Even in Berlin, maintaining the individual desired level of social prosperity may present some difficulty. In other words: during a party spree comprising of multiple venues in, say, Kreuzberg, you may choose to rely on an ubahn rather than an uber as you proceed with the night’s schedule. You may be more inclined towards the latter if you’re visiting from Scandinavia.
Because even though Berlin is undoubtedly a much cheaper place to live than London or Paris, most people don’t necessarily earn enough to be able to appreciate it. Especially when we acknowledge the rise in the housing prices, Berlin is no Shangri-La, or at least does not become one until Friday night.
And after you’ve had your go at Berlin’s blissful spare time opportunities, and hopefully you’re still in possession of all your belongings, or at least dignity, sobering Monday kicks in and you need to deal with the reality – rummaging your pockets in search of some euros is a common first step. If by some chance it turns out that you’ve got more hickeys on your neck than notes in the wallet, Berlin may awake yet another kind of desire – the desire to save money…
Berlin feels like a safe space when it comes to that. There’s no shame in rolling your cigarettes instead of buying them in packs when at any given time there’s at least one other person in your U-bahn doing exactly that. I don’t smoke myself, but I do freelance, which some may assess as even worse for my financial state of affairs. And that’s how I decided to write iHeartBerlin’s first Money Saving Guide for you to disregard, live by, or simply enjoy. It’s for free after all!
I’ve asked around and got a lot of response. I even wrote a post on the (in)famous Free Advice Berlin, and actually, apart from around 10 pretty creepy friend requests and 4 creepier messages (like “Why save, girl? I got a job for you” – seriously), I did get some valid information. From the really varied collection of tips like “buy speed instead of coke” and “always get a Tinder date to pay for your dinner”, I’ve singled out the reasonable ones – and those could be grouped into either budgeting, lifestyle, or products.
People of Berlin are clearly in favor of fixing a budget. What they often suggest is the envelope system – dividing your money among different budget categories or alternatively dividing it over the amount of time you allow yourself to spend a particular amount of money in (for example an envelope for a week). In the second option, you may want to deduce all your fixed costs first. This tangible way of handling money may give you a better understanding of how much you have to spend and how much you actually are spending.
If you’re looking for numbers to compare your spending habits with, they vary a lot. From what I’ve heard, a family of 5 can have a budget of 20 euros for 3 meals, and if you think that’s frugal, there’s a girl who’s reduced the costs of her food to 2 euros per day – her argument being that once you’ve bought some essentials like rice, bread, or noodles, which cost slightly more, you can have a meal ready just with sour cream, fried vegetables, and some spices.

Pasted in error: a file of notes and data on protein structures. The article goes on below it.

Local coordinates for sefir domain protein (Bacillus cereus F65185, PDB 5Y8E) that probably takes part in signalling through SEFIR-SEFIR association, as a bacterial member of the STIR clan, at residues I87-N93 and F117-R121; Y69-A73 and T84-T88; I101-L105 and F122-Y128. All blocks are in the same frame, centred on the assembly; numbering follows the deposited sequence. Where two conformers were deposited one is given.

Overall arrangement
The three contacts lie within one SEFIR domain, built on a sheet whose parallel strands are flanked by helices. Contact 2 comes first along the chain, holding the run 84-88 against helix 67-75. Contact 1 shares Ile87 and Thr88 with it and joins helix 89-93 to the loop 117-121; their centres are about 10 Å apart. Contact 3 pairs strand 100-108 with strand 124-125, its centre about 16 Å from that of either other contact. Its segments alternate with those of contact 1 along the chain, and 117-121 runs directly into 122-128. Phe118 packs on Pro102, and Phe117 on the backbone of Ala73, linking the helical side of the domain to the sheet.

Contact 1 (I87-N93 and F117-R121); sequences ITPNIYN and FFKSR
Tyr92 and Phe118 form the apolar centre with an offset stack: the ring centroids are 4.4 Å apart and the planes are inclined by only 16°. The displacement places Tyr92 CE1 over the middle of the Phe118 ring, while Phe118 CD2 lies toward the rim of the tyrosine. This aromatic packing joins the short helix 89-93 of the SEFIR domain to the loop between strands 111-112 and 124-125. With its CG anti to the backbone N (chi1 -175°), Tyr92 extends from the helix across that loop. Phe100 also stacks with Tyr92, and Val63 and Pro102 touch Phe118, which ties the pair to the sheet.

Depending on how much you’re earning, another habit you may want to adopt is setting an automatic monthly transfer from your main bank account to another one which you’ll only use to save. Some also suggest investing this amount in safe stocks, like Apple or Netflix, which won’t make a difference in the short term, but will bring a profit over time.
Another suggested form of saving is putting aside 2 euro coins. I haven’t tried myself, but they supposedly fit into a bottle and then you can’t get them out. If you think about it, 2 euro coins do bring a nice amount over time, and then you just take them over to your bank.
There’s a growing trend to organize your life on your smartphone – and we have you covered here as well. I found out about a free app to manage your expenses. It’s called the Money Lover and is described as an app that “allows you to track and categorize your in-and-out money and create budgets”.
Continue to read on page 2 the second part of our Money Saving Guide…
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My joke about Berlin.Get some guy to pay for everything when youre living a frugal paid for lifestyle).
As for us working class Lidle saved my life).
I will add to the food section part : plan your meals! Every week I sit with my pinterest moodboard, cookbooks or even the list of the meal I know how to do, and I choose 5-6 dishs. I make the list of what I need to buy, and then I go to the grocery shop. As I’m alone, every dish will be enough for 2 meals.
It’s a very good method because I don’t buy things that I won’t need, I don’t waste food and I save time when I just have to look on the list to know what to cook.
Using the U-Bahn instead of Uber and budget things, thanks Bill Gates, I don’t know how I would survive without you. Put advice about cheap place to eat, buy food, watch a movie, go out, buy a bike… This is only useful for people that just started living on their own.
I second the recommendation of Jaspr, it’s a fantastic way to save money and meet some new nice people. They just put their new website out, works great: